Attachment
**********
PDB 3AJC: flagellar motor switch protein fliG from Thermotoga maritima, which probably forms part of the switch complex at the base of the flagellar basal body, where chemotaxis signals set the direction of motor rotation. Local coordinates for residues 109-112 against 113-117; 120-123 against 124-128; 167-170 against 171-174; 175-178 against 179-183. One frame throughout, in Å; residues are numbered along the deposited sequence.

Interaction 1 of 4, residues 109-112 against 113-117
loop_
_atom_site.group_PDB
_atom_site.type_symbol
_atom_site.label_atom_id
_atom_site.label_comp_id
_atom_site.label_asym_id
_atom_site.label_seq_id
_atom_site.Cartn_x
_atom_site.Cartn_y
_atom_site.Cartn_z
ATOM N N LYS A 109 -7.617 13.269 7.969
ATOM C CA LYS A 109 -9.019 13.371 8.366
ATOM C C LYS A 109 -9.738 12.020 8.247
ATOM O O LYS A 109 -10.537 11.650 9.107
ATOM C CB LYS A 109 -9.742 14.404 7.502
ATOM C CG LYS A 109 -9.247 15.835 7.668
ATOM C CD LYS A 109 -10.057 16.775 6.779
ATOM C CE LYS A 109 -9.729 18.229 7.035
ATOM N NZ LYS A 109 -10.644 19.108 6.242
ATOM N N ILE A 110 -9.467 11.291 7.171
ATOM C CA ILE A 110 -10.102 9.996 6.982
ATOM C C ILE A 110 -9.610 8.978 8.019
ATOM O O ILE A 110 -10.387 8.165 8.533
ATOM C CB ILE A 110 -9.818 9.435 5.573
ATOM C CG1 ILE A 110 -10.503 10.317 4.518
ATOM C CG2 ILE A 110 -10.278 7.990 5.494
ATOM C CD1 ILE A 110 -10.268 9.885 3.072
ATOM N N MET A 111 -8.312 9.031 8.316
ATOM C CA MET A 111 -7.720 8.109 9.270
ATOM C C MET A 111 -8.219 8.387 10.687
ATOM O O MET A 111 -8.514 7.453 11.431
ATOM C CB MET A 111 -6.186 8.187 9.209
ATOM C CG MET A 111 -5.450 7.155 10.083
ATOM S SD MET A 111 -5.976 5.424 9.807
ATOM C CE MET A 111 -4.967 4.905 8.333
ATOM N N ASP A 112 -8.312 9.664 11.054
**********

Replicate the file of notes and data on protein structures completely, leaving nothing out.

PDB 3AJC: flagellar motor switch protein fliG from Thermotoga maritima, which probably forms part of the switch complex at the base of the flagellar basal body, where chemotaxis signals set the direction of motor rotation. Local coordinates for residues 109-112 against 113-117; 120-123 against 124-128; 167-170 against 171-174; 175-178 against 179-183. One frame throughout, in Å; residues are numbered along the deposited sequence.

Interaction 1 of 4, residues 109-112 against 113-117
loop_
_atom_site.group_PDB
_atom_site.type_symbol
_atom_site.label_atom_id
_atom_site.label_comp_id
_atom_site.label_asym_id
_atom_site.label_seq_id
_atom_site.Cartn_x
_atom_site.Cartn_y
_atom_site.Cartn_z
ATOM N N LYS A 109 -7.617 13.269 7.969
ATOM C CA LYS A 109 -9.019 13.371 8.366
ATOM C C LYS A 109 -9.738 12.020 8.247
ATOM O O LYS A 109 -10.537 11.650 9.107
ATOM C CB LYS A 109 -9.742 14.404 7.502
ATOM C CG LYS A 109 -9.247 15.835 7.668
ATOM C CD LYS A 109 -10.057 16.775 6.779
ATOM C CE LYS A 109 -9.729 18.229 7.035
ATOM N NZ LYS A 109 -10.644 19.108 6.242
ATOM N N ILE A 110 -9.467 11.291 7.171
ATOM C CA ILE A 110 -10.102 9.996 6.982
ATOM C C ILE A 110 -9.610 8.978 8.019
ATOM O O ILE A 110 -10.387 8.165 8.533
ATOM C CB ILE A 110 -9.818 9.435 5.573
ATOM C CG1 ILE A 110 -10.503 10.317 4.518
ATOM C CG2 ILE A 110 -10.278 7.990 5.494
ATOM C CD1 ILE A 110 -10.268 9.885 3.072
ATOM N N MET A 111 -8.312 9.031 8.316
ATOM C CA MET A 111 -7.720 8.109 9.270
ATOM C C MET A 111 -8.219 8.387 10.687
ATOM O O MET A 111 -8.514 7.453 11.431
ATOM C CB MET A 111 -6.186 8.187 9.209
ATOM C CG MET A 111 -5.450 7.155 10.083
ATOM S SD MET A 111 -5.976 5.424 9.807
ATOM C CE MET A 111 -4.967 4.905 8.333
ATOM N N ASP A 112 -8.312 9.664 11.054